The SIST-M is an efficient structured interview that can be used to generate CDR scores that are reliable and discriminate along the spectrum of mild cognitive deficits (i.e., CDR-SB=0.0–4.0)10
. The SIST-M also provides a scoring grid for each component item, such that a validated algorithm can be applied for generating CDR ratings – a useful application for training purposes. Finally, the 60 items of the SIST-M were adapted to create a convenient informant-report form, the SIST-M-IR. Our results show that the SIST-M produces ratings consistent with those from an expanded CDR interview9
. We observed strong concordance of CDR scores whether we applied an algorithm based on the SIST-M to legacy data or compared SIST-M scores with those from long interviews among subjects in a cross-sectional validation.
Although there are briefer (5–10 minutes) measures of cognition (e.g., MMSE26
), most are based solely on objective performance and cannot be used to address subtle changes and symptoms. A brief informant interview based on the CDR has been developed (the AD829
); it takes ~3 minutes to complete and correlates strongly with the CDR30
. However, this was designed to achieve rapid yet reliable classification of normal cognition (CDR=0) vs. dementia, including mild dementia (CDR ≥ 0.5); the AD8 cannot be used by itself to obtain the 6 CDR ratings and CDR-SB. By contrast, the SIST-M is an interview method for determining ratings in all CDR categories as well as the graded outcome of the CDR-SB. Thus, the SIST-M “system” makes a unique contribution to the existing repertoire of measures: it is a relatively short interview at ~25 minutes, is easy to administer, and yields both the quantitative and qualitative information of the CDR with sensitivity to very mild symptoms.
Another valuable aspect of this study was the development of the SIST-M-IR. Although other informant-based assessments of cognitive symptoms31
are available, these were not designed to map directly to CDR domains. By contrast, the SIST-M-IR yields information necessary to rate each CDR domain. However, we identified important caveats for its use. Informants tended to endorse fewer symptoms on their own than were identified in the context of clinician-guided interviews covering identical items; furthermore, in early stages of cognitive change, informants may be unaware of subtle symptoms or of compensatory measures that a subject himself/herself has adopted in response to challenges. When the SIST-M scoring algorithm was applied to unguided informant reports, there was fair or poor agreement with clinicians’ CDR scores from both short and long interviews. By contrast, when the algorithm was applied to item ratings from the clinician interviews, the ICCs comparing algorithm-based and clinician-rated CDR-SB remained >0.9. This suggests that the algorithm itself was not the primary factor with regard to lack of agreement – but rather the loss of information that occurs when considering only reports from informants. Nevertheless, history is often obtained only from informants in many clinical research settings, for a variety of practical reasons. Our results show that such an approach is likely to underestimate systematically levels of impairment. Obtaining joint information from subject and informant, during a clinician-guided interview, provides the optimal method for detecting early cognitive change.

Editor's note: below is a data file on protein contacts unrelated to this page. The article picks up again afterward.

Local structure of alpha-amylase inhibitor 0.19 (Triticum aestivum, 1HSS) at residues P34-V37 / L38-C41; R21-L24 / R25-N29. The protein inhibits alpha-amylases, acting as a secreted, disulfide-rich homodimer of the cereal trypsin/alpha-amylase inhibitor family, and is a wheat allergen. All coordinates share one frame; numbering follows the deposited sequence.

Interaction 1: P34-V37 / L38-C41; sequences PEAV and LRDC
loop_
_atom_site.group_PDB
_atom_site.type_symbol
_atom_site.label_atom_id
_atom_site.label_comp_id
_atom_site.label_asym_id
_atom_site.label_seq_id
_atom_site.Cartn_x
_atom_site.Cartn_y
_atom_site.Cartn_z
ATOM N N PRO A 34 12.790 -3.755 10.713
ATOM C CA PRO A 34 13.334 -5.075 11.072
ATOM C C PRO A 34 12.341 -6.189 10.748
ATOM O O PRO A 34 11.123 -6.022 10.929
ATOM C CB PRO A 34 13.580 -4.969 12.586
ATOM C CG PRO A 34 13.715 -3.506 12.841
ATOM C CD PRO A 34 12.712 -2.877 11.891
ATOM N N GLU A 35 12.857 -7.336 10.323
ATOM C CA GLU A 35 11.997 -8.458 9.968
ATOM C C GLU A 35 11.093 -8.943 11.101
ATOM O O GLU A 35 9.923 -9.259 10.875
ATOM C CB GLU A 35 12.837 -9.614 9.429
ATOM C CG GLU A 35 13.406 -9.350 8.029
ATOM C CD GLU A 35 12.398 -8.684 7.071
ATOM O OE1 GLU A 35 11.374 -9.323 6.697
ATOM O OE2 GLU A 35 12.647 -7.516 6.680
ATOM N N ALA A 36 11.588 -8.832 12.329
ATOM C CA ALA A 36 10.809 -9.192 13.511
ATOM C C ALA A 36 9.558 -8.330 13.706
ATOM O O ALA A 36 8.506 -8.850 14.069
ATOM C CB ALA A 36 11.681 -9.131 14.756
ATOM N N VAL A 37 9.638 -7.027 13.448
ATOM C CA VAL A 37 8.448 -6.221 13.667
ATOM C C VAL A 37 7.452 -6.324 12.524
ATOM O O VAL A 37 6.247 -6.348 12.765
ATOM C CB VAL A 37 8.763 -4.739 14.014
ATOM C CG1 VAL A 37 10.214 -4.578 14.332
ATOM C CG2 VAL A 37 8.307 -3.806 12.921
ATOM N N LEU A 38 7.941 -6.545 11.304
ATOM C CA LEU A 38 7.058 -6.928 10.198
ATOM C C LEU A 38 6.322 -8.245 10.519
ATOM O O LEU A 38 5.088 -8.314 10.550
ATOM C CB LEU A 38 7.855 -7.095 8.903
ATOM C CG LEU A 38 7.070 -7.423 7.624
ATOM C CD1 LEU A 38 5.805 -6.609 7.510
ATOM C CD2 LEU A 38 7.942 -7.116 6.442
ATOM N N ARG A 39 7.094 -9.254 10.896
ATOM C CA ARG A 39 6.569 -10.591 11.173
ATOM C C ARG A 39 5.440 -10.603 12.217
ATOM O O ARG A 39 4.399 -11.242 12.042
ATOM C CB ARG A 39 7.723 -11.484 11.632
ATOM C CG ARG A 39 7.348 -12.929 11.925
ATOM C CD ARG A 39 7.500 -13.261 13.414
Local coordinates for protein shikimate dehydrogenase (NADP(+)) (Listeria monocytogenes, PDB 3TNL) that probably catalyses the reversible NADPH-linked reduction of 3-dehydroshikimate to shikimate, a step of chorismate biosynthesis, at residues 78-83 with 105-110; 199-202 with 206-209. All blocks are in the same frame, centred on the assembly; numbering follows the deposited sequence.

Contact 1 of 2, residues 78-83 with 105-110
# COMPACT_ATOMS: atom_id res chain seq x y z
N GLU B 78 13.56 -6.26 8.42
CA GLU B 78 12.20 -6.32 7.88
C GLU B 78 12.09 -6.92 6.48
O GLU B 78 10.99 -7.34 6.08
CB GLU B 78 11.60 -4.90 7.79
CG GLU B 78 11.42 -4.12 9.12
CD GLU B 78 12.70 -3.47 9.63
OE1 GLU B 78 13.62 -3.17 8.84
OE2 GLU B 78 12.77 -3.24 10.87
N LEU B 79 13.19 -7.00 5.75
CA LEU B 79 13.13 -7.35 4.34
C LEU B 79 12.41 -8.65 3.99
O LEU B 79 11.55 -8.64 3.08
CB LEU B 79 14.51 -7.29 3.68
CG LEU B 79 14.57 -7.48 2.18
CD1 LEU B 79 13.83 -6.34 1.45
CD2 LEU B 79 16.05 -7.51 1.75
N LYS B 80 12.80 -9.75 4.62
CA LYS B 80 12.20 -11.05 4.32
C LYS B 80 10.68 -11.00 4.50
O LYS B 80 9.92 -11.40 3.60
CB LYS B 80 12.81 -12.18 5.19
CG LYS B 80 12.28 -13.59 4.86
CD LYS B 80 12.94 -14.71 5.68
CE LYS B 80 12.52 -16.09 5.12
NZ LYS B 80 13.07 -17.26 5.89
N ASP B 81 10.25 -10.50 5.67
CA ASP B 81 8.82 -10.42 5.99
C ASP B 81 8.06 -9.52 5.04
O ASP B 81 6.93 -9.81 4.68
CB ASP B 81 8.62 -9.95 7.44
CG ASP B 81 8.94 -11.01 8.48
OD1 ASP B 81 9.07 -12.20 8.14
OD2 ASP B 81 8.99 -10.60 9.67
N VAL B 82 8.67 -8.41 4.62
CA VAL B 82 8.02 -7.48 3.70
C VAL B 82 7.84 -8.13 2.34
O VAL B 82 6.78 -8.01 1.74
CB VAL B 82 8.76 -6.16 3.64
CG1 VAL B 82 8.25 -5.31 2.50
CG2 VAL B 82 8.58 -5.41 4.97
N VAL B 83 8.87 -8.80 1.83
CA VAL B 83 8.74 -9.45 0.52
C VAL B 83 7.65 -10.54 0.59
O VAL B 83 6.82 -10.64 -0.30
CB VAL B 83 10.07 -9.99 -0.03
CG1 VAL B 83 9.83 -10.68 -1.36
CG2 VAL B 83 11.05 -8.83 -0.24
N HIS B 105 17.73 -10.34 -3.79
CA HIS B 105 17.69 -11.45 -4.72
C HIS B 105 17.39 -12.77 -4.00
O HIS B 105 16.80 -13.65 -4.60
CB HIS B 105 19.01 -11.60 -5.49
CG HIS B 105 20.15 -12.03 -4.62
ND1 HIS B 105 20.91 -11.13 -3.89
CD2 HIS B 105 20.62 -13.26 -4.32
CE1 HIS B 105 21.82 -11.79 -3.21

Limitations of this study must also be recognized. First, our results were likely influenced by differences across CDR interviewers. Although all CDR raters had completed training and certification19
, the clinicians who conducted the long interviews had generally been evaluators in the MAS for longer than those who completed the SIST-M; there may have been some “drift” down in CDR ratings by the newer interviewers. This possibility was suggested by the significant differences on tests of mean differences in scores and concordance asymmetry. Consequently, the overall strong agreement (e.g., κ ≥ 0.70 for global CDR and memory) between the SIST-M and long interview was likely an underestimate of true agreement. Notably, κ statistics were lowest for Orientation (0.51) and HH (0.46); however, this is not surprising, as prior work33
indicated that these two domains are the most difficult to rate and have the lowest agreement with a “gold standard” rater – even among experienced evaluators. A second limitation is that responses on the SIST-M-IR may have been affected by response biases (e.g., global denial or “naysaying”34
); thus, future enhancements, such as intermittent reverse-coding of items, will be considered35, 36
. Finally, the SIST-M and SIST-M-IR were developed in a cohort of well-educated elders; thus, generalizability to less-educated populations has not been established. However, the degree of education of our cohort is consistent with educational attainment observed nationally in other ADC/ADRCs, and it is likely that the instrument calibrated to grading subtle changes in our cohort would perform equally well in other sites.
In summary, the SIST-M is a efficient, easily administered and reliable tool for obtaining CDR scores, and provides particular value in clinical and research settings focused on persons with milder cognitive symptoms. Furthermore, we developed a SIST-M algorithm – a tool that could supplement CDR interview training and/or assist with inter-rater score calibration. Finally, we created the SIST-M-IR for rapid attainment of informant input on symptoms. While not sufficient for independent scoring of the CDR, the SIST-M-IR may prove useful for memory and general cognitive screening in large-scale research or primary care clinical settings. Thus, further work in this regard is warranted as well.